## The Mathematics of Measurement: A Critical History (Google eBook)The Mathematics of Measurement is a historical survey of the introduction of mathematics to physics and of the branches of mathematics that were developed specifically for handling measurements, including dimensional analysis, error analysis, and the calculus of quantities. |

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### Contents

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Symbolic algebra and the calculus in kinematics | 110 |

Symbolic algebra in geometrical optics and astronomy | 112 |

The language of Newtons Principia | 113 |

MATHEMATICS IN EIGHTEENTHCENTURY EXACT SCIENCE | 117 |

Quantity of matter | 118 |

The concept of inertia | 122 |

Newtons laws of motion and his law of gravity | 124 |

Abbreviated ratio equations units and functional equations | 126 |

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Limitations of the technology of measurement | 26 |

Angle and time measurements in astronomy | 27 |

Quantification without metrology | 30 |

Quantitative laws in antiquity and in the middle ages | 31 |

EARLY APPLICATIONS OF GEOMETRY AND PROPORTION | 32 |

The character of greek theoretical geometry | 34 |

Euclidean geometry | 35 |

Abstract points lines and surfaces | 36 |

Applying idealized geometry to nature | 38 |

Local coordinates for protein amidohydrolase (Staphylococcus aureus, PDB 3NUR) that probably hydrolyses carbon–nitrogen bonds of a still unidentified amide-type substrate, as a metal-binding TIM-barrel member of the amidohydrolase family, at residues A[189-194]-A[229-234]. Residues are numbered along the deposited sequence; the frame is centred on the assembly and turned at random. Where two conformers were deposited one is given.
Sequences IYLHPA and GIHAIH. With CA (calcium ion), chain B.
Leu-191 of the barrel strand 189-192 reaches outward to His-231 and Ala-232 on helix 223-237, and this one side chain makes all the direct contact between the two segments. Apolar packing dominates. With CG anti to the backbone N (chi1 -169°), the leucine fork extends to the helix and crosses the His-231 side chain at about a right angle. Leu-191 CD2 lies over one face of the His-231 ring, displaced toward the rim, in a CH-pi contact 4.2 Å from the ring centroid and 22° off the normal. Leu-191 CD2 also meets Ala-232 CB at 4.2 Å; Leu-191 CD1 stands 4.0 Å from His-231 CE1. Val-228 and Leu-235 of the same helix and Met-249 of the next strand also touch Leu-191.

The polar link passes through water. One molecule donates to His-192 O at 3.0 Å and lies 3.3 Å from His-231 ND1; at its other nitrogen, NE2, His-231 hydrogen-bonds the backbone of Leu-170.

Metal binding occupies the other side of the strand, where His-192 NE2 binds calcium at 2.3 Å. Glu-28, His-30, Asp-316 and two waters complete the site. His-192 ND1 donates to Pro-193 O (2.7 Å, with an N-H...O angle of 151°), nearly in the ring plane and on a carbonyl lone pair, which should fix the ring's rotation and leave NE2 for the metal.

Configurations for physical quantities and relations | 39 |

Proportion | 41 |

Homogeneous and heterogeneous proportions | 42 |

Physical laws and compound ratios | 44 |

Proportion in Medieval exact science | 45 |

Ratio reduced to a single number | 46 |

Features of laws stated as proportions | 47 |

Applications of early trigonometry | 48 |

Trigonometry during the Renaissance | 50 |

THE PROGRESS OF QUANTIFICATION | 51 |

The basic reference quantities of measurement | 52 |

Applications of measurement and mathematics from the Renaissance | 56 |

Sensitivity to observational error | 57 |

Improvements in clockwork | 58 |

Balances to the eighteenth century | 59 |

The discovery of quantitative laws | 61 |

Galilean abstraction | 62 |

The quantification of electric charge tension and current | 63 |

ARITHMETICAL ALGEBRA AND SYMBOLIC GEOMETRY | 66 |

Verbal geometrical algebra | 68 |

Applications of arithmetical algebra to natural philosophy | 70 |

Analytical trigonometry | 74 |

The growing competence of number | 75 |

The promotion of heterogeneous ratios | 77 |

Opposition to algebra | 78 |

Justifications of algebra | 80 |

The infinitesimal calculus | 82 |

Algebra in physics in the seventeenth century | 86 |

The influence of geometry | 87 |

Comparative measurement | 89 |

Points of entry of algebra into technology and physics | 90 |

Thomas Harriot | 94 |

The concept of the moment of a force | 96 |

The algebraic representation of the moment of a force | 98 |

Varieties of force | 99 |

Components of a force | 100 |

Dynamical momentum | 105 |

Mechanical work and vis viva | 108 |

Varignons analytical kinematics and dynamics | 127 |

Algebra in scientific engineering | 131 |

Euler to Lagrange | 132 |

Celestial mechanics | 136 |

Algebra in magnetism and electricity | 138 |

The beginnings of the analytical theory of heat | 142 |